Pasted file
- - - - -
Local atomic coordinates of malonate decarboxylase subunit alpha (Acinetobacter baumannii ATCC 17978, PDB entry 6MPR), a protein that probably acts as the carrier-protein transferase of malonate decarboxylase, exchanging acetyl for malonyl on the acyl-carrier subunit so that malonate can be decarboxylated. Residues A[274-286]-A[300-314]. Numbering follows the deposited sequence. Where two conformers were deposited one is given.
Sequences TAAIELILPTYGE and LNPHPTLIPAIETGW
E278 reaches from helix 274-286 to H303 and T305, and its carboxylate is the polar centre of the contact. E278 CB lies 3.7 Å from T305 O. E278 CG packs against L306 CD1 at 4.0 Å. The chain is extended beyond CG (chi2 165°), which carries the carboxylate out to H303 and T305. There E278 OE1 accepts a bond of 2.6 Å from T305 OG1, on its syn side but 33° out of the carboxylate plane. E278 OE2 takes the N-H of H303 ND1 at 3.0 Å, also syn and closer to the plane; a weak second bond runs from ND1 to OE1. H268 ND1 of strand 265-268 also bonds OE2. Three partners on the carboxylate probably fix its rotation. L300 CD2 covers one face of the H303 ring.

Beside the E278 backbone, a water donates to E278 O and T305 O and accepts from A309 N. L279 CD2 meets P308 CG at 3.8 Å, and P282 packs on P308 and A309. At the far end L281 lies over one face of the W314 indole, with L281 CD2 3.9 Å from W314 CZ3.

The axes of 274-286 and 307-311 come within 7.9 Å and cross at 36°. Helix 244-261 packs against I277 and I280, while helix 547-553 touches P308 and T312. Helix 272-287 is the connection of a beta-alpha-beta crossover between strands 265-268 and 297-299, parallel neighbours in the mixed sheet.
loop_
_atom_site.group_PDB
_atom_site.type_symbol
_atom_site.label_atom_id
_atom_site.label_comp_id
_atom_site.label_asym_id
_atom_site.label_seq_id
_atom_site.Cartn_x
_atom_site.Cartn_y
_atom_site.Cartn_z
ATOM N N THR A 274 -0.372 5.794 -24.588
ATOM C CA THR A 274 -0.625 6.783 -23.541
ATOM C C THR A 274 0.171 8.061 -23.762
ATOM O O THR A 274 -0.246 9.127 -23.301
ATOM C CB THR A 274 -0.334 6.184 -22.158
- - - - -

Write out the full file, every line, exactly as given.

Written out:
Local atomic coordinates of malonate decarboxylase subunit alpha (Acinetobacter baumannii ATCC 17978, PDB entry 6MPR), a protein that probably acts as the carrier-protein transferase of malonate decarboxylase, exchanging acetyl for malonyl on the acyl-carrier subunit so that malonate can be decarboxylated. Residues A[274-286]-A[300-314]. Numbering follows the deposited sequence. Where two conformers were deposited one is given.
Sequences TAAIELILPTYGE and LNPHPTLIPAIETGW
E278 reaches from helix 274-286 to H303 and T305, and its carboxylate is the polar centre of the contact. E278 CB lies 3.7 Å from T305 O. E278 CG packs against L306 CD1 at 4.0 Å. The chain is extended beyond CG (chi2 165°), which carries the carboxylate out to H303 and T305. There E278 OE1 accepts a bond of 2.6 Å from T305 OG1, on its syn side but 33° out of the carboxylate plane. E278 OE2 takes the N-H of H303 ND1 at 3.0 Å, also syn and closer to the plane; a weak second bond runs from ND1 to OE1. H268 ND1 of strand 265-268 also bonds OE2. Three partners on the carboxylate probably fix its rotation. L300 CD2 covers one face of the H303 ring.

Beside the E278 backbone, a water donates to E278 O and T305 O and accepts from A309 N. L279 CD2 meets P308 CG at 3.8 Å, and P282 packs on P308 and A309. At the far end L281 lies over one face of the W314 indole, with L281 CD2 3.9 Å from W314 CZ3.

The axes of 274-286 and 307-311 come within 7.9 Å and cross at 36°. Helix 244-261 packs against I277 and I280, while helix 547-553 touches P308 and T312. Helix 272-287 is the connection of a beta-alpha-beta crossover between strands 265-268 and 297-299, parallel neighbours in the mixed sheet.
loop_
_atom_site.group_PDB
_atom_site.type_symbol
_atom_site.label_atom_id
_atom_site.label_comp_id
_atom_site.label_asym_id
_atom_site.label_seq_id
_atom_site.Cartn_x
_atom_site.Cartn_y
_atom_site.Cartn_z
ATOM N N THR A 274 -0.372 5.794 -24.588
ATOM C CA THR A 274 -0.625 6.783 -23.541
ATOM C C THR A 274 0.171 8.061 -23.762
ATOM O O THR A 274 -0.246 9.127 -23.301
ATOM C CB THR A 274 -0.334 6.184 -22.158